Both my husband and I have been using these Quarter Sheet Silicone Baking Mats by WildCow several times a week. They're great for baking, of course, but we also use them to line our tabletop toaster oven rimmed baking sheets before inserting a rack to oven-bake regular or turkey bacon. We much prefer this method to pan frying, since there's no splatter, no turning and no watchful eye needed. These 11 3/4” x 8 1/4" nonstick cooking and baking mats fit inside the 12" x 10" rimmed baking sheets we use in our tabletop toaster oven (although I may trim the tips of the corners on a diagonal at some point). Despite the excellent price, they're thick and sturdy and have held up great. I can hand wash them quickly with my silicone scrubber sponge and hot, soapy water or just toss them into the dishwasher. (I can't figure out why the mat looks stained in this photo, since it isn't in real life!)
This inexpensive silicone baking mat works as well as my expensive Silpat mats
Be aware that these are heat resistant up to 400 °F, so don't use them for something that requires higher heat, such as browning the top of something under the broiler.

If you're using regular 18" x 13" pans — known in  professional kitchens as half size pans — I recommend getting the AmazonBasics Silicone Baking Mat Sheet, Set of 2 in the Standard size. AmazonBasics is one of Amazon's popular private-label "house brands".These silicone baking mats measure 11.6" x 16.5" and can also be used with 11" x 17" baking sheets (although they'll overhang two of the sides slightly). These mats currently have an average customer rating of 4.7 stars based on more than 4,300 customer ratings, are heat-resistant up to 480 °F and are also very well priced.

Silicone Mini Prep Bowls / Pinch Bowls

I've had a set of medium-sized stainless steel prep bowls for years that I still use. But when I set out and prepare all the ingredients before starting to cook or bake (an activity known in the chef / foodie / Food Network world as mise-en-place), it's also nice to be able to prep and measure out small amounts of ingredients, such as seasonings or garnishes.

My Norpro set of 4 silicone mini pinch bowls are perfect for that purpose. The four colorful bowls in the set are bright red, blue, yellow and green, respectively. These cuties are just 2.5" in diameter and 1.5" tall, so they take up practically no counter space, which is a big advantage if you're prepping a lot of ingredients. In the photo, you can see how tiny they are next to a 1-cup measuring cup.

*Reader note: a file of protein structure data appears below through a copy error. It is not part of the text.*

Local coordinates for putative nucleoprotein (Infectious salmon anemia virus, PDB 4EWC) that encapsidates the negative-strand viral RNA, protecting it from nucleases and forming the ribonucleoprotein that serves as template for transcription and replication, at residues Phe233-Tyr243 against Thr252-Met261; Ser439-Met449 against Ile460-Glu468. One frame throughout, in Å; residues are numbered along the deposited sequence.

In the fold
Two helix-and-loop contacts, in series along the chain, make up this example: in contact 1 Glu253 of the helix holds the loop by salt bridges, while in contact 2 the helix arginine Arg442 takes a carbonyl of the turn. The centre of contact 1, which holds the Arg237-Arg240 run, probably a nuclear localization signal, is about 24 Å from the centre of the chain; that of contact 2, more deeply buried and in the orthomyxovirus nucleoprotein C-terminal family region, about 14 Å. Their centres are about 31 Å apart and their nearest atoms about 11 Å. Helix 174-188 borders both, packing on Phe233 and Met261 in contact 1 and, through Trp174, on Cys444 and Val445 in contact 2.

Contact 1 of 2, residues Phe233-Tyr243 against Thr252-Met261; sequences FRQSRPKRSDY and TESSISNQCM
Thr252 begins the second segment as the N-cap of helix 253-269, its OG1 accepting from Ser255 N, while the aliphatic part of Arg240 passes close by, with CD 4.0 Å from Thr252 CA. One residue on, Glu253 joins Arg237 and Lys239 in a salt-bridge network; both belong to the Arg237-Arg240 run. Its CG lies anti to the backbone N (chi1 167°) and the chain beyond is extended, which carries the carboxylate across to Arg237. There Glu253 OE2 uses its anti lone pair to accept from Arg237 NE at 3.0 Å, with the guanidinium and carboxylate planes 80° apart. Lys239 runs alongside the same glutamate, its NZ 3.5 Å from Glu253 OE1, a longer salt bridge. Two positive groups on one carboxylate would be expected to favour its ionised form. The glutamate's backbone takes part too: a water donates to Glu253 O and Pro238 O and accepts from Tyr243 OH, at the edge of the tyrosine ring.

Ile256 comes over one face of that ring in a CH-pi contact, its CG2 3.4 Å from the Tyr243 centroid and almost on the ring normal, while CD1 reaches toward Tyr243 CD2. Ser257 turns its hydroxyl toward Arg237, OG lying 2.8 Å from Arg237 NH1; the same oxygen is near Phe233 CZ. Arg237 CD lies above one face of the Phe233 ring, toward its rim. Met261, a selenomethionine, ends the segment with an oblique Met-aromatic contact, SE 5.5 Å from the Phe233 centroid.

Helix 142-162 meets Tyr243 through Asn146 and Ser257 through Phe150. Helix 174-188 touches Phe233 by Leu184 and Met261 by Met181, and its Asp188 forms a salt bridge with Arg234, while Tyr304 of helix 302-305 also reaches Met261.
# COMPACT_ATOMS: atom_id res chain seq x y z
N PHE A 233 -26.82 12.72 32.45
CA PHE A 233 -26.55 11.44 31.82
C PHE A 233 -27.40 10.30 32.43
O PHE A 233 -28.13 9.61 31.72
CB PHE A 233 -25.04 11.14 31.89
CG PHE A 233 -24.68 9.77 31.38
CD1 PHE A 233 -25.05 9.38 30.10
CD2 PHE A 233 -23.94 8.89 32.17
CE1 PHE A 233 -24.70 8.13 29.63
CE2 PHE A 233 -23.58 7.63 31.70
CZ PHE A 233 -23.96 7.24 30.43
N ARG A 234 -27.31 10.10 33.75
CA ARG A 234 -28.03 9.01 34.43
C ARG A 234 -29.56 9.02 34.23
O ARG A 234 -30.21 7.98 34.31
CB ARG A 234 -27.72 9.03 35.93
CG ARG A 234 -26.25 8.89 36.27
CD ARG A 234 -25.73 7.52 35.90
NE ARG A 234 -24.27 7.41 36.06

These tiny, colorful silicone pinch bowls are perfect for small amounts of ingredients
The nonstick silicone means I can measure and set out even sticky ingredients, like a couple of tablespoons of molasses or honey, and easily scrape them into a pot, pan or mixing bowl. These bowls are also microwave safe and heat resistant to 500 °F, so I can melt small amounts of butter or coconut oil in them. And because they're flexible, it's easy to pinch the sides of these flexible prep bowls (hence the name "pinch bowls") to control and direct the ingredients as I'm pouring them into my pot or bowl or drizzling melted butter or chocolate or a sauce over a dish.

When I'm through with whatever ingredients I used them for, I just toss these brightly colored mini pinch bowls into the dishwasher.

Reusable Silicone Baking Liners / Baking Cups

I often bake in cupcake or muffin tins, and even more so now that I’ve switched to eating low carb. I love baking batches of low carb, high-protein, sugar-free chocolate muffins made with almond flour or low carb mini cheesecakes that I can keep in the freezer. Baking a recipe in muffin tins rather than full size cake pans helps me with portion control, since I can just grab one serving and defrost it.